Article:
Return to Contents Chapter 3: Conformations of Alkanes and Cycloalkanes  Ch 3 contents

What are Conformational Isomers ?

In Chapter 1 we looked at constitutional isomers and we started to grow "an isomer tree".  We now need to grow the next branch in order to start our investigation of conformational isomers.   If you "click" on the named boxes there is a link to a definition and an example.

Types of Isomer tree


Isomers are compounds with the same molecular formulae but that are structurally different in some way. It is important to be able to recognise isomers because they can have different chemical, physical properties and biological properties.



Constitutional isomers differ in the order in which the atoms are connected so they can contain different functional groups and / or bonding patterns (e.g. branching)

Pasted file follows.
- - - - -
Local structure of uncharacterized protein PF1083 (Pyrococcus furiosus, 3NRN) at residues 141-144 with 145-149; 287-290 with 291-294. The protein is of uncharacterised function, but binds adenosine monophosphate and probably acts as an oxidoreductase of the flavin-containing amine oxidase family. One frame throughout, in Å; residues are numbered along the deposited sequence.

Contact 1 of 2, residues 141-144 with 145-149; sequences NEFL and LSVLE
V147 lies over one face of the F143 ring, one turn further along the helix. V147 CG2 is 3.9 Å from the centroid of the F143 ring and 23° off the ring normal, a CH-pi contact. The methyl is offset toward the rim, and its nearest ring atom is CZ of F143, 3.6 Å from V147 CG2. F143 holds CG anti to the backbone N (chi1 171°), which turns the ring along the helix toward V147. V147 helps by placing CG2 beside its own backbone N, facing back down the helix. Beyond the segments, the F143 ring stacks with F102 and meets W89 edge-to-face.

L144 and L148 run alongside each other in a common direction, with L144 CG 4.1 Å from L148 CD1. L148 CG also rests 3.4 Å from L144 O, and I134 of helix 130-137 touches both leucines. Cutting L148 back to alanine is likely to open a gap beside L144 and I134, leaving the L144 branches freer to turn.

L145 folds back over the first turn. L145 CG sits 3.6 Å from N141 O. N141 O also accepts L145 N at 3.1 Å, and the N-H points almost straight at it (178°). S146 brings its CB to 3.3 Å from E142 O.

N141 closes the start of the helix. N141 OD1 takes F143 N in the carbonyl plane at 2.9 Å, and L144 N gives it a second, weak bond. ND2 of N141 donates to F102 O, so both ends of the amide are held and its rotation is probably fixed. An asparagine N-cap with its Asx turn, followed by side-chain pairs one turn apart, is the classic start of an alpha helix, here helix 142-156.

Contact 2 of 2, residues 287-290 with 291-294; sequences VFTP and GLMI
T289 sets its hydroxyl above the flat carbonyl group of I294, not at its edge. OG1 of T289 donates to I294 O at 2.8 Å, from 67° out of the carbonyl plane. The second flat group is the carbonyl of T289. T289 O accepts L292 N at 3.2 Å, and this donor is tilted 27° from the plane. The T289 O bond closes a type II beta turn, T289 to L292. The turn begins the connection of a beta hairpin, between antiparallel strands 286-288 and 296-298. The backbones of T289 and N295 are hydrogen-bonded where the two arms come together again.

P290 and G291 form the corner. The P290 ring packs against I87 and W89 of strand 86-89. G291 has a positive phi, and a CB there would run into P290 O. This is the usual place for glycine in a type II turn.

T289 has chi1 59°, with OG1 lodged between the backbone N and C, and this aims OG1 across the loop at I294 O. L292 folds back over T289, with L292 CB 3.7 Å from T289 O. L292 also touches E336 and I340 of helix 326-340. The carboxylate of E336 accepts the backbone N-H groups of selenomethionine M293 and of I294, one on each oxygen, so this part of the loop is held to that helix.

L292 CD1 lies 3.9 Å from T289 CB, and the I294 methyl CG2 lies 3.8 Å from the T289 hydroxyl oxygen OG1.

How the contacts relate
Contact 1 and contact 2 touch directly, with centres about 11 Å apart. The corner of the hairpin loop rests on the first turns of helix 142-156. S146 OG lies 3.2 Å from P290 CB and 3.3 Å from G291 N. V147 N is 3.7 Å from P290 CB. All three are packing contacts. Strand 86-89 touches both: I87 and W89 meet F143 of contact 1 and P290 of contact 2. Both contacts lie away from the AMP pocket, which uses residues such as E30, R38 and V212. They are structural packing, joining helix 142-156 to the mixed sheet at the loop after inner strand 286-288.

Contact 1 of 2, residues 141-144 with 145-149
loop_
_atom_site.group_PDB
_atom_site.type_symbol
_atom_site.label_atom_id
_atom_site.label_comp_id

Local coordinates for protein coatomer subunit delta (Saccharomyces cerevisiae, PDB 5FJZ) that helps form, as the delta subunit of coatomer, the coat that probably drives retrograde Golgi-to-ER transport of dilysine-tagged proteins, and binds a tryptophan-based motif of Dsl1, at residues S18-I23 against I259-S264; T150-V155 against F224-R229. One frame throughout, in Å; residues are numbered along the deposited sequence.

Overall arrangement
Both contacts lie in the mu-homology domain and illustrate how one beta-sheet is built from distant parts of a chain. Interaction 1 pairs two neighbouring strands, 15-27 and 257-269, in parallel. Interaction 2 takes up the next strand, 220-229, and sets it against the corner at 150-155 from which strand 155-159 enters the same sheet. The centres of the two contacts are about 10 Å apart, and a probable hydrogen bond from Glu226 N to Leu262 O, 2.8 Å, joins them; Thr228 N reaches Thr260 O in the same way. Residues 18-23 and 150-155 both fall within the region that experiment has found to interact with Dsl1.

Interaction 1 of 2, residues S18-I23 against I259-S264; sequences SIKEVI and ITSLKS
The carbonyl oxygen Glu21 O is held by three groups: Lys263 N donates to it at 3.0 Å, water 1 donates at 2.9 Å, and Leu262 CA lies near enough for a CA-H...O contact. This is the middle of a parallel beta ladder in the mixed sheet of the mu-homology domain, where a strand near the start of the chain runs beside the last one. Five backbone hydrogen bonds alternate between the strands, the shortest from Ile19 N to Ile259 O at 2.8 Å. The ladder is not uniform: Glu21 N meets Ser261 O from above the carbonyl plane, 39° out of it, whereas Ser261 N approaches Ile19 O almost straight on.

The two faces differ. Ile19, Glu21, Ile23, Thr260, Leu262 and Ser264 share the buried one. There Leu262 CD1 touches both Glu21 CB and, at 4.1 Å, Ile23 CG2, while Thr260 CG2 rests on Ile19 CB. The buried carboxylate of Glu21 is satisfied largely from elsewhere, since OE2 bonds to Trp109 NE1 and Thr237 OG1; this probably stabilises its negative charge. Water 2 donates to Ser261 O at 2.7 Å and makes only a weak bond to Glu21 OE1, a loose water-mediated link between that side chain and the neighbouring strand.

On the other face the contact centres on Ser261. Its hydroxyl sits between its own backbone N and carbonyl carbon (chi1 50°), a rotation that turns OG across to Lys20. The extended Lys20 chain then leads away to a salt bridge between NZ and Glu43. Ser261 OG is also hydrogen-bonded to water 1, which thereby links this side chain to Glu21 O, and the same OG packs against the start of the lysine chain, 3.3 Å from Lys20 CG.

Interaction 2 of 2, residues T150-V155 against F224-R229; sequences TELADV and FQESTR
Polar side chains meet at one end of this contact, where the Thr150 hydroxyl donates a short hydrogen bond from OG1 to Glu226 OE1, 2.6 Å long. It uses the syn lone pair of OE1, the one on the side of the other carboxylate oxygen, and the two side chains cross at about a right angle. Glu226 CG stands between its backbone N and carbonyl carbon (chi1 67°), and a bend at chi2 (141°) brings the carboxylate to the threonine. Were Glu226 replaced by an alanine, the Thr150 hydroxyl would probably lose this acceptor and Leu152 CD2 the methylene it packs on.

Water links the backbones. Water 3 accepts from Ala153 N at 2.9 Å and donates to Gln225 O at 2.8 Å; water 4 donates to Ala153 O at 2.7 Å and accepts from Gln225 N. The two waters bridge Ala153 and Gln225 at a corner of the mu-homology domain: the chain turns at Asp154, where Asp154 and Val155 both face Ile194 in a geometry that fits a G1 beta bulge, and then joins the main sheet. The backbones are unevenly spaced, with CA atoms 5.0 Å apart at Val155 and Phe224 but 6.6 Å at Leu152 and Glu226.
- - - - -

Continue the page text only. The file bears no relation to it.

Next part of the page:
• example: 1-propanol, 2-propanol and ethyl methyl ether (C3H8O)


Stereoisomers have the same functional groups and connectivities, they differ only in the arrangement of atoms and bonds in space.



Conformational isomers (or conformers or rotational isomers or rotamers) are stereoisomers produced by rotation (twisting) about σ bonds, and are often rapidly interconverting at room temperature.

  • example 1: butane : anti (left) and syn (center). Rotation about the C2-C3 σ bond is animated (right). Try rotating the model to look along the C-C to see the two extreme forms.

  • example 2: cyclohexane : chair (left) and boat (right).These two forms can be interconverted by twisting the ring structure.


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organic chemistry © Dr. Ian Hunt, Department of Chemistry University of Calgary